We remove the veil because it’s not about us. When we have the glory of Christ in our lives, it won’t be because we were awesome. It will be because “we are transfigured by the Spirit of the Lord in ever-increasing splendor into his own image.”

It’s an ongoing process. There’s no way we can escape being sinful and flawed – and that’s okay. After all, who can deny that we still have our ups and downs? We all have times when our reflection wavers, when what spills out of us when we go over the rough roads in life is just not anything we are proud of.

So what is the glory of Christ in our lives that does not fade and should never be hidden? I believe it is the grace and forgiveness that accompanies Christ’s salvation.

The way in which Jesus intends for the world to see his glory is not through our ability to live perfectly. We don’t need to be a crystal clear glass filled with AquaFina.  We can be a bottle from the trash filled with muddy rain water and still show God’s glory, because it is through God’s strength in our weakness that His glory is seen.

Let’s revisit last week. I made the point that people will reach conclusions about Jesus by looking at the people of Jesus.  That’s daunting. Here’s where we are relieved of the pressure to be perfect.

When we offer Christ to others, we don’t need to wait until we are perfectly clear of mud and junk, and we don’t need to wait to “unveil” who we are until we can present ourselves just right. We aren’t offering us to other people. We are offering a Savior who takes us with all our impurities and makes us new.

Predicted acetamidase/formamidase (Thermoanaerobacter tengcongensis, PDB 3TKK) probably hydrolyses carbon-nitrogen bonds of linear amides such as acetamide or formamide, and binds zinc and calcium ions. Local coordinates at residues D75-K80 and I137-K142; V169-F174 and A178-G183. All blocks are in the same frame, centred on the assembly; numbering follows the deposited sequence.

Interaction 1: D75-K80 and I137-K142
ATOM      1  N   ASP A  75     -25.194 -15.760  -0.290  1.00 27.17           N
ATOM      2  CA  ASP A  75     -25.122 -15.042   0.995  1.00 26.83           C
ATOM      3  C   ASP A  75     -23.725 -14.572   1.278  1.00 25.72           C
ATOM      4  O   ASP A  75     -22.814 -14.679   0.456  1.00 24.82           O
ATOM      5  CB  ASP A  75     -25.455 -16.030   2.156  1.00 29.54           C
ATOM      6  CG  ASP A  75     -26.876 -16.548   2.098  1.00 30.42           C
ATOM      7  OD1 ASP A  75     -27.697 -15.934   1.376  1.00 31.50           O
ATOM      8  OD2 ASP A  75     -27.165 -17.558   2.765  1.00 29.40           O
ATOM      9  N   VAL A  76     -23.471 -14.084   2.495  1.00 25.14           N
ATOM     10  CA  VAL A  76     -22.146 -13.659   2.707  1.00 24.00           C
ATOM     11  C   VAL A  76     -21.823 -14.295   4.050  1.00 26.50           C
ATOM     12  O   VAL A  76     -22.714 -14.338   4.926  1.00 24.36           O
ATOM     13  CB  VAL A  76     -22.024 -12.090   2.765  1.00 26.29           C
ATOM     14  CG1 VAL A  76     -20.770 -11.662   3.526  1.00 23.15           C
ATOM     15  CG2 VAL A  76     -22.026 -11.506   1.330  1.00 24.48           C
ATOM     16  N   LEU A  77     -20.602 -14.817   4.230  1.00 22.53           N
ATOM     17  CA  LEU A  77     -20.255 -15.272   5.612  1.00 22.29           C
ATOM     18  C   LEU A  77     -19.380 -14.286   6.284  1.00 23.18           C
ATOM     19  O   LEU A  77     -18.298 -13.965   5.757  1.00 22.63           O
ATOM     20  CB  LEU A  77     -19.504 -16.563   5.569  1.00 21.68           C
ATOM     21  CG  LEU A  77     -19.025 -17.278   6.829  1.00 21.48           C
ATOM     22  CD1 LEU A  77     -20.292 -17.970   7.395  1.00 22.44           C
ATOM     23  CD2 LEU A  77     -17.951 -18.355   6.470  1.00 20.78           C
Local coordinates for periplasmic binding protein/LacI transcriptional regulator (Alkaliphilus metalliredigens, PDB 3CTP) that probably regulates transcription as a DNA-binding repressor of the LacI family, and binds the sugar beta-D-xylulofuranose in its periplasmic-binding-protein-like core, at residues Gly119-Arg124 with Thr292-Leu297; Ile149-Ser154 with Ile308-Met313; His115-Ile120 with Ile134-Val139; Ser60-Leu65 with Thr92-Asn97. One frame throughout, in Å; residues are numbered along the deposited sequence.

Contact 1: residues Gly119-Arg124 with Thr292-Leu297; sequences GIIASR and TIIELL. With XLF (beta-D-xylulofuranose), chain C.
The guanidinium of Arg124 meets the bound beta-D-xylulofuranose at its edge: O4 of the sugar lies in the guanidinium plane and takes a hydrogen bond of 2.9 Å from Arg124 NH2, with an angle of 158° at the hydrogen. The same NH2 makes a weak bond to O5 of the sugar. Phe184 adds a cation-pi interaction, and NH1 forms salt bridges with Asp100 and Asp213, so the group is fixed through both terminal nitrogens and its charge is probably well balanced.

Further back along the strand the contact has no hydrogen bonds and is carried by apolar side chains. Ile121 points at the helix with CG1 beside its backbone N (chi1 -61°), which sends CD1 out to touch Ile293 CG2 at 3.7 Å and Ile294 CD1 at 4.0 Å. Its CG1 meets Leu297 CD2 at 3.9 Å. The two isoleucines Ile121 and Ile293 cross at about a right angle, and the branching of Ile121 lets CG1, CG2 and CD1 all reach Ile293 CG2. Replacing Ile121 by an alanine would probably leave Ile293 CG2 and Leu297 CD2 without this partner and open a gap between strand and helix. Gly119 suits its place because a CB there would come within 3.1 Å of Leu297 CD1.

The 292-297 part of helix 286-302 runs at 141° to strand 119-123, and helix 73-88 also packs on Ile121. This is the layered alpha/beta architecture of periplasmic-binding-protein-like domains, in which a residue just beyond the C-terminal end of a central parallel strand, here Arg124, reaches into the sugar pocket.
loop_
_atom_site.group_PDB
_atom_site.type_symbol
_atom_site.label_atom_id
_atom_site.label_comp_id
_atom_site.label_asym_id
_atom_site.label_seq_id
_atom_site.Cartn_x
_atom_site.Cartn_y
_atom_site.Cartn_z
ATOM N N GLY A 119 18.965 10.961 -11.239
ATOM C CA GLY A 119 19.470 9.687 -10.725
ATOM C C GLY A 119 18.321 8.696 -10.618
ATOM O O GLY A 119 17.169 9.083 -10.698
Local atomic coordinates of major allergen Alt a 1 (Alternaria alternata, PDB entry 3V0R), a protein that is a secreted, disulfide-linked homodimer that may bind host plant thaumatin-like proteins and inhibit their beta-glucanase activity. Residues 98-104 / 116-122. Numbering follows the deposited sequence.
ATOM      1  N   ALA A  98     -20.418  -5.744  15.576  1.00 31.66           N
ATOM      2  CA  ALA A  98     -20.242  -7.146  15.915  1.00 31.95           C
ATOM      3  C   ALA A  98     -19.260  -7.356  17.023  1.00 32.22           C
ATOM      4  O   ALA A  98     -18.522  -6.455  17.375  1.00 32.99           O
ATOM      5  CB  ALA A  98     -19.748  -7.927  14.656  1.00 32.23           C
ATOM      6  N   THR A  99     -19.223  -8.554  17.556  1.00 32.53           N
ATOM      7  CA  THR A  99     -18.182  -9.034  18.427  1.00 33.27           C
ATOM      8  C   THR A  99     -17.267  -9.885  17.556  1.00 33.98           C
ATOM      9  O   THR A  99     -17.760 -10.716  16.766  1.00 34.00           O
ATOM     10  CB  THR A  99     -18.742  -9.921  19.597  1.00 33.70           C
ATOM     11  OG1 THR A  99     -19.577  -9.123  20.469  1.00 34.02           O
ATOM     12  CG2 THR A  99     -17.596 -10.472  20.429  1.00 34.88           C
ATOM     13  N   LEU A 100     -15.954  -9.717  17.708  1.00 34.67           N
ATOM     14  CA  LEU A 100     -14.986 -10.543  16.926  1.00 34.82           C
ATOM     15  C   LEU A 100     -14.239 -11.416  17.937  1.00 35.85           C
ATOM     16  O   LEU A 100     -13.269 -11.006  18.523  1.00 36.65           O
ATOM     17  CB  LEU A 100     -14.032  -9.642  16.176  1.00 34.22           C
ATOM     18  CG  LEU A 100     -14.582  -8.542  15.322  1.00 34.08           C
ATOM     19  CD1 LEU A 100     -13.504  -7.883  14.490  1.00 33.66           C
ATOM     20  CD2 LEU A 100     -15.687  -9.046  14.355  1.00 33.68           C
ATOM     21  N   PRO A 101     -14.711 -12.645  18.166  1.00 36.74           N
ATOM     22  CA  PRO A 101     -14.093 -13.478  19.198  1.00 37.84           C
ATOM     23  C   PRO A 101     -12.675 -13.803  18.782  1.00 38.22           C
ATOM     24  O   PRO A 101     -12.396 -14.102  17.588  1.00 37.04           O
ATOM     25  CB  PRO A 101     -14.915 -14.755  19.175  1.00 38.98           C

We are meant to, with uncovered lives, without shame over the visible gauge of our ability to be good or bad on full display, let God display what real glory is like in the person and work of Jesus.



[2] For more info on this issue, go here:

[3] For a longer look at the content, context and purpose of the Old Testament law, check out the series at TC Apologetics. Here is a link to the first post in the series:

[4] “If people in our Christian fellowships today were to announce that they had decided to keep God’s law, we would probably be skeptical and alarmed. We probably would take them aside for counseling and possibly alert other responsible people in the group to keep an eye on them. We would be sure nothing good would come of it. We know that one is not saved by keeping the law and can think of no other reason why one should try to do it. This leaves us caught in a strange inversion of the work of the Judaizing teachers who dogged the footsteps of Paul in New Testament days. As they wanted to add obedience to ritual law to faith in Christ, we want to subtract moral law from faith in Christ. How to combine faith with obedience is surely the essential task of the church as it enters the twenty-first century.” ― Dallas Willard, The Divine Conspiracy: Rediscovering Our Hidden Life In God